image

In the foreground: crocuses, and some green shoots of recovery.

Funny you should ask because I am currently reading Murray Rothbard’s “The Mystery of Banking” which has as an appendix his essay “The Myth of Free Banking in Scotland”.

Which means I should be able to answer your question.  But, unfortunately, I can’t.  Frankly, I don’t care for Rothbard’s tone.  In the essay, that is.  In the book he’s fine.  And it’s an excellent tome and I hope to write about it in fuller detail some time.

So, I’m not quite sure but it seems that there have never been such things as genuinely free currencies.  The Scottish banks were issuing pounds.  (By the way the original pound was a pound of silver - hence sterling.  Then, I think, it was 240 grains of gold before - by a process of government debasement - ending up as 113 grains of gold by about 1800.)

In essence you would go to a bank deposit some gold and get a note in return.  That was the bank’s note.  Not a Bank of England one.

The note or notes would be in pounds but then again, why would it be in anything else?  It would be in the interests of all parties for the notes to be interoperable.

From what I can work out much the same situation prevailed south of the border except in the London area where only the Bank of England could issue notes.

Posted by Patrick Crozier on 28 March 2009

The Scottish banks were dealing with the same monetary standard Brian, but they were competing in terms of their note issue and terms of credit. Each issuing bank would attempt to cause a run on the others by buying up all their notes and presenting them for redemption in silver en masse. It was in this way that the newly opened Royal Bank of Scotland was able to force the old Bank of Scotland to close in 1727.

I am sure there are others more knowledgeable on this subject than I (Paul Marks for one), but Hayek’s proposal for competing commodity currencies is as good a theoretical exposition of private currencies as I have read. To my knowledge the historical record is only partially supportive, but perhaps I am wrong on that.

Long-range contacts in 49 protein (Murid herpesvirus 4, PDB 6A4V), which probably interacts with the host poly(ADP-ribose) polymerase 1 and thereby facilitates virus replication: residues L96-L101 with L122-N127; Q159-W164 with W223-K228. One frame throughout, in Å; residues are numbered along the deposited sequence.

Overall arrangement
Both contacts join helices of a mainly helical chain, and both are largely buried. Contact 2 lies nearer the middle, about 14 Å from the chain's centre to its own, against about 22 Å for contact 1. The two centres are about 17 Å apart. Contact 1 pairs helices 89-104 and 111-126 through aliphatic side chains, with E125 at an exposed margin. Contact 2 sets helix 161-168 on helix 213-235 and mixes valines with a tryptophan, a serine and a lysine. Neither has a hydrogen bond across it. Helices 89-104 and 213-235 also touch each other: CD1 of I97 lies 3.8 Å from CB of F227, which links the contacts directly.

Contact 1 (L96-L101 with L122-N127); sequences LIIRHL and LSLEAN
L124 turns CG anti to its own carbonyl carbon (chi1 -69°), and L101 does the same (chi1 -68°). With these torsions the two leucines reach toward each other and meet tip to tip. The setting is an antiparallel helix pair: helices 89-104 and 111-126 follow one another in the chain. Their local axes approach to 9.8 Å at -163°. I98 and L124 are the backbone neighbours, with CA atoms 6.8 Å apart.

Posted by mike on 29 March 2009

So, mike, the Scottish banks were not allowed to issue other currencies.  Right?

Posted by Brian Micklethwait on 29 March 2009

I think the point is why would they want to?  Why would you issue francs when everyone uses pounds?  They’d be useless.  Or, at least, very difficult and inconvenient to use.

Don’t forget this is a time when the pound is defined as a weight of gold.  To issue notes for different weights would make about as much sense as adopting metric when everyone else is using imperial.

The competition is in the notes.  Who’s notes are the best?  Who’s are less likely to be forged?  Who’s are most likely to be redeemed?

It’s not unlike going to the butcher.  You don’t go to the butcher because of the measurement system he is using.  You go to the butcher because of the quality of the meat.

Incidentally, I once went into an off-licence in Northern Ireland.  They would accept notes from First Trust, UlsterBank, Bank of Ireland, Bank of Scotland, Royal Bank of Scotland, Clydesdale and 2 or 3 others.  The only British notes they would not accept were Bank of England ones.  Which is bizarre because BoE notes are the basis of all the others.  The reason was that BoE notes were too easily forged.

I hope that makes sense.  I jolly well hope so because I have had to make the same journey.

Posted by Patrick Crozier on 29 March 2009

So in other words, “the pound”, like a system of weights and measures, was a universal but voluntary standard, like IBM compatibility only more so.

This is quite important, because if that’s right, what it means is that a totally free market in currencies is likely to be uncomplicated and universal (rather than a mad maelstrom of baffling and stress-inducing alternatives).